(from The Return of the Prodigal Son pages 42-43 by Henri Nouwen, published and copyright 1992 by Darton, Longman and Todd Ltd and used by permission of the publishers.)

I am sure each of us can see some similarities between the younger son in the parable and ourselves. Now I would like to look at the character of the elder son in the parable to see if we are in any way similar to him. The elder son, despite the fact that he was with his father all those years, was shocked that his father threw the party. He still didn’t know or understand his father’s heart; maybe the servants understood his father better. The elder son never felt accepted, appreciated or loved by his father. That was his problem. So his resentment towards his younger brother was really pointing to a deeper wound; he did not feel loved. The older son had no real relationship with his father. He was distant and aloof. He was like the Pharisees and scribes who complained about Jesus’ ministry to sinners in Luke 15:2. For years he had done the right thing but with the wrong attitude. “Lo these many years I have served you” (Luke 15: 29). The elder son didn’t recognize his brother as his brother, “this son of yours” (Luke 15:30). The elder son has been called the prodigal who stayed at home. He is also lost, but his lostness is more difficult to see. So the parable is about a loving father and two prodigal sons or two lost sons! We are all like the elder son in the sense that none of us yet knows our Father’s heart. During the remainder of this season of Lent let us try to get to know our Father’s heart better. We come to Mass and try to live a good life; let us also try to get to know our Father’s heart better.

Now I would like to look at the figure of the father in the parable. Obviously the father in the parable represents God our Father in heaven. We notice from these parables that God is somehow incomplete if not loved by us! When we come back to God he throws a party! Love is a risk, it depends on the response of the other person. Yet God has taken that gamble with us. How does God feel when we don’t respond? The prophets said that God feels like a husband abandoned by his wife when we forget about God. Does God ever grow tired of loving us? No, God keeps believing in love and in our potential to respond.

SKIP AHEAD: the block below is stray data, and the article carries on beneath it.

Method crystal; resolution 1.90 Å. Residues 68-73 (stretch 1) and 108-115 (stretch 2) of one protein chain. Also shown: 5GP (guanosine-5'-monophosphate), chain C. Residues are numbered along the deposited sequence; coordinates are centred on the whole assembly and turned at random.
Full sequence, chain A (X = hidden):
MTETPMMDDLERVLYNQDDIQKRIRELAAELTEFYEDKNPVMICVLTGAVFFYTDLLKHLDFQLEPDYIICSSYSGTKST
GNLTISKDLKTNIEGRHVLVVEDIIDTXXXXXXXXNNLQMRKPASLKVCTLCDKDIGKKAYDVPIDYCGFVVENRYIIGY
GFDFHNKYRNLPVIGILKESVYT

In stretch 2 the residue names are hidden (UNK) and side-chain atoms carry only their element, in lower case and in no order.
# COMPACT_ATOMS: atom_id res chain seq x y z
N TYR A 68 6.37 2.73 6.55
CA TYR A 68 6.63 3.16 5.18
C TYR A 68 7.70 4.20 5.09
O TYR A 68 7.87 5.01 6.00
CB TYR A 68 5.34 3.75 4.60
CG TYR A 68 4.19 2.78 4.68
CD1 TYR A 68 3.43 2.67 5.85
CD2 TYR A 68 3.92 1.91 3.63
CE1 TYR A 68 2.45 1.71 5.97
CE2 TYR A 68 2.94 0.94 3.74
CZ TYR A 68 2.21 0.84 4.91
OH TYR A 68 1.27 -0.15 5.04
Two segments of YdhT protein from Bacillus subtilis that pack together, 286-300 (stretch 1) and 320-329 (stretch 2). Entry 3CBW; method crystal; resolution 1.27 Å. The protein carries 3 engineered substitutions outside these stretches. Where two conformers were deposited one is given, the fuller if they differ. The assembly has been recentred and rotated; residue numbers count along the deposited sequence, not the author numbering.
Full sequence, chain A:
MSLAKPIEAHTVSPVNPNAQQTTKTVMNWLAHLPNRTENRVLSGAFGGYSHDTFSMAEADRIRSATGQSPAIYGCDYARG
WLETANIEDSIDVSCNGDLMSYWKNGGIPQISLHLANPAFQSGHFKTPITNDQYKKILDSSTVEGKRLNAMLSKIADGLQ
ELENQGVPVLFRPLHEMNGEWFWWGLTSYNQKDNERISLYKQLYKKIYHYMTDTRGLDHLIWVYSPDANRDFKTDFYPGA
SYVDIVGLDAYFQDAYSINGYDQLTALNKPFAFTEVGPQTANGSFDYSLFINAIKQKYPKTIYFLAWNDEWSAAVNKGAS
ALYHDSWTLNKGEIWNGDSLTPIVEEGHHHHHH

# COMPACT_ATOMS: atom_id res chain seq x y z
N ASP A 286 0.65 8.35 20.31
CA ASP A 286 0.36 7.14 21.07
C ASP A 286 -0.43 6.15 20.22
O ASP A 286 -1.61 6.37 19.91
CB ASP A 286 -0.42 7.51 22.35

“It might sound strange, but God wants to find me as much as, if not more than, I want to find God. Yes, God needs me as much as I need God. God is not the patriarch who stays home, doesn’t move, and expects his children to come to him, apologize for their aberrant behavior, beg for forgiveness, and promise to do better. To the contrary, he leaves the house, ignoring his dignity by running toward them, pays no heed to apologies and promises of change, and brings them to the table richly prepared for them.
(from The Return of the Prodigal Son page 106 by Henri Nouwen, published and copyright 1992 by Darton, Longman and Todd Ltd and used by permission of the publishers.)

Often we are told that we are not good enough, that we have to earn love. This may hurt our relationship with God. Also our sin gives us a warped outlook on life and on God. God made us in his image and likeness but since the Fall of Adam and Eve we make God in our image and likeness. But Jesus’ picture of the Father in the story of the Prodigal Son, the picture of our Father in heaven, is a loving merciful Father with arms thrown wide, ready to forgive and forget. Only Jesus, the sinless one, could have drawn such a picture of God. Notice what the father says to the elder son “All that is mine is yours” (v 31). I think that is the most beautiful statement in the parable. Our heavenly Father keeps opening his arms to us also and saying “All that is mine is yours.”

Copyright © Fr. Tommy Lane 2013

This homily was delivered in a parish in Maryland near where I have joined the faculty of Mount St. Mary’s Seminary, Emmitsburg, Maryland.